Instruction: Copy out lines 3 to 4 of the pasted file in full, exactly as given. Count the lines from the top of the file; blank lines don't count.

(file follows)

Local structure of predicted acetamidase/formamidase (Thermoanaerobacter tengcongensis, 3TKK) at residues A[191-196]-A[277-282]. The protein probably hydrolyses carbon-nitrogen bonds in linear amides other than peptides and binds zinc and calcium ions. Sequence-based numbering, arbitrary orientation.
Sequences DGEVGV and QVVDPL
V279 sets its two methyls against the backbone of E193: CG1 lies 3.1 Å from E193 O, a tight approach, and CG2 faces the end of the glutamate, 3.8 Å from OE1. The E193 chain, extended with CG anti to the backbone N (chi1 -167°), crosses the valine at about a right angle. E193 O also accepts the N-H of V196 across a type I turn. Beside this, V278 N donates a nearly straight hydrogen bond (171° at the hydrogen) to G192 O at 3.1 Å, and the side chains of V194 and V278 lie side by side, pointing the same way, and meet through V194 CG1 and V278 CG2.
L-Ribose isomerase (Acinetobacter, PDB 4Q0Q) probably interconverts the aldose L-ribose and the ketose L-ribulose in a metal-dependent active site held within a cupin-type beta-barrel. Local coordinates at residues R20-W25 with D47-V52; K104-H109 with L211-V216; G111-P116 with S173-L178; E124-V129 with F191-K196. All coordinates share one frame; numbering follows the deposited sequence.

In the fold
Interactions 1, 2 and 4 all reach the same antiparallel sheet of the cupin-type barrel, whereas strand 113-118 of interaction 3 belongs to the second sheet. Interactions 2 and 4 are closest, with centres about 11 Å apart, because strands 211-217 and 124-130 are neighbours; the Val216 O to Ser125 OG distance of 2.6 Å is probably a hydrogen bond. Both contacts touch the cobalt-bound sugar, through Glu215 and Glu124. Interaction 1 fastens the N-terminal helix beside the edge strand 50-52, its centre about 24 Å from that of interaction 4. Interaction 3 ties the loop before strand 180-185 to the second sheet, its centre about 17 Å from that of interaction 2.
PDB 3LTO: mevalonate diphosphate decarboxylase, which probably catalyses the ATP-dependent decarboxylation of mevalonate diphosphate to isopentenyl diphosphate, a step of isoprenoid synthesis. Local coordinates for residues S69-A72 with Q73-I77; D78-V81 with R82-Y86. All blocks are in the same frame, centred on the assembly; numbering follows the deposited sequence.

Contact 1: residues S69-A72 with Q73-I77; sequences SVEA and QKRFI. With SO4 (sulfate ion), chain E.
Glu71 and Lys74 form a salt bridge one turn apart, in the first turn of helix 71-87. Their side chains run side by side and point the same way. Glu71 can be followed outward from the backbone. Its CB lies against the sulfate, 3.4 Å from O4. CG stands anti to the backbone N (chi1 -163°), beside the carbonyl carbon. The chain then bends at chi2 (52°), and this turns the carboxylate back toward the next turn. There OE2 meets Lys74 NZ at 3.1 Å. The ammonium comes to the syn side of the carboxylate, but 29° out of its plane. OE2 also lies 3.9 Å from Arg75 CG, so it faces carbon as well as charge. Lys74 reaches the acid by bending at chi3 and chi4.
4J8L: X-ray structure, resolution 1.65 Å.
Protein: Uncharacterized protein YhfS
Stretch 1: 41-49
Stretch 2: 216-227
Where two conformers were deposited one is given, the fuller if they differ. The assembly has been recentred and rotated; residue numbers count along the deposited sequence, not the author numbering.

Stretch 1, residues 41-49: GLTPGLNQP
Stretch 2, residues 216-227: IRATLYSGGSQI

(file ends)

V279 sets its two methyls against the backbone of E193: CG1 lies 3.1 Å from E193 O, a tight approach, and CG2 faces the end of the glutamate, 3.8 Å from OE1. The E193 chain, extended with CG anti to the backbone N (chi1 -167°), crosses the valine at about a right angle. E193 O also accepts the N-H of V196 across a type I turn. Beside this, V278 N donates a nearly straight hydrogen bond (171° at the hydrogen) to G192 O at 3.1 Å, and the side chains of V194 and V278 lie side by side, pointing the same way, and meet through V194 CG1 and V278 CG2.
L-Ribose isomerase (Acinetobacter, PDB 4Q0Q) probably interconverts the aldose L-ribose and the ketose L-ribulose in a metal-dependent active site held within a cupin-type beta-barrel. Local coordinates at residues R20-W25 with D47-V52; K104-H109 with L211-V216; G111-P116 with S173-L178; E124-V129 with F191-K196. All coordinates share one frame; numbering follows the deposited sequence.